FIVE-YEAR-OLD BOY BRAVES GREAT ESCAPE FROM ROOM
Room, authored by Emma Donoghue, is a story that captured my heart. A Five-Year-Old Boy Braves Great Escape from Room. What makes it unique is told from a five-year-old boy’s perspective. If it had been told from the mother’s perspective, it would have been a sad story and one that has been written many times before based on actual events. The story is sad because we know the circumstances, but the boy does not see it that way. We see how a little boy looks at the world and what he is thinking.
GREAT ESCAPE FROM ROOM SYNOPSIS
The story starts with Jack’s birthday when he turns five years old. It’s only him and his mother living in an 11 sq ft room, which Jack just calls Room. They are being held captive by a man that kidnapped his mother seven years ago when she was nineteen years old. His mother tries to make life as normal as possible by creating routines. Jack learned what time they ate dinner, took a bath, and went to bed. He could read a digital clock.
Since he could never leave the Room and has only a small skylight to look out, Jack had never seen the outside world. They do have a small TV to pass the time. He thinks that everything in the TV is not real.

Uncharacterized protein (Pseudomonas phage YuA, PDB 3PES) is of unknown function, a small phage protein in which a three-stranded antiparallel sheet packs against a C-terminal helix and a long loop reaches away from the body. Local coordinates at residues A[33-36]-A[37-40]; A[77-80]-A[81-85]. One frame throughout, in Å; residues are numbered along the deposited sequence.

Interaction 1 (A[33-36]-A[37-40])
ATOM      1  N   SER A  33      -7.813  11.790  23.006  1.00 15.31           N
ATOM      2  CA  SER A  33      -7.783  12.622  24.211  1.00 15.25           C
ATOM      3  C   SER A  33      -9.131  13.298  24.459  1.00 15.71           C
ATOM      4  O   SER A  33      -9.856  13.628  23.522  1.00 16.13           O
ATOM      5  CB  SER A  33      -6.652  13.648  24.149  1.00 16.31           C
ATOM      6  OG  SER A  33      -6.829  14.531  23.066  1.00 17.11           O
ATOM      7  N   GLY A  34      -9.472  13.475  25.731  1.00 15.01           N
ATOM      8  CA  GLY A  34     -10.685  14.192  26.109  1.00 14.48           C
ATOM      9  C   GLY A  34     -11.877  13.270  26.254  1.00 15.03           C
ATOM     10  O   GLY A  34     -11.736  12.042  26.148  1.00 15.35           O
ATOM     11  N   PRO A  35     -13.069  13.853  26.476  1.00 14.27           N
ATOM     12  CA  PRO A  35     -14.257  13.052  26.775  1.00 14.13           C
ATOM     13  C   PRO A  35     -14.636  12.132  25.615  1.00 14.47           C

Jack is an intelligent boy. Although he doesn’t have many books, he loves to read. Often his mother will read him the books. Watching TV taught him a lot of things too. His mother taught him to write his name and sentences.
Room is an adorable and heart-wrenching story. I didn’t want it to end. Coming to the end of the book, I wondered how it was going to finish. It doesn’t wrap up like in a crime or a romance book. Nonetheless, the ending is touching and perfect. I don’t give five stars to many books, but this one deserves it. It captured my attention from beginning to end.
I like how Jack says that his Ma unlies to him when she told him lies but now she is telling him the truth. There are so many words in the book that reflects how young children speak.
“When I was four I thought everything in TV was just TV, then I was five and Ma unlied about lots of it being pitures of real and Outside being totally real. Now I’m in Outside but it turns out lots of it isn’t real at all.” (p. 277)
Another aspect of the book that I enjoyed was the made up words Jack and his mother would create. They used ‘scave‘ to mean both scared and brave. Jack came up with a lot of word sandwiches, as they called them, throughout the book. The reader is glimpsing into a young child’s mind.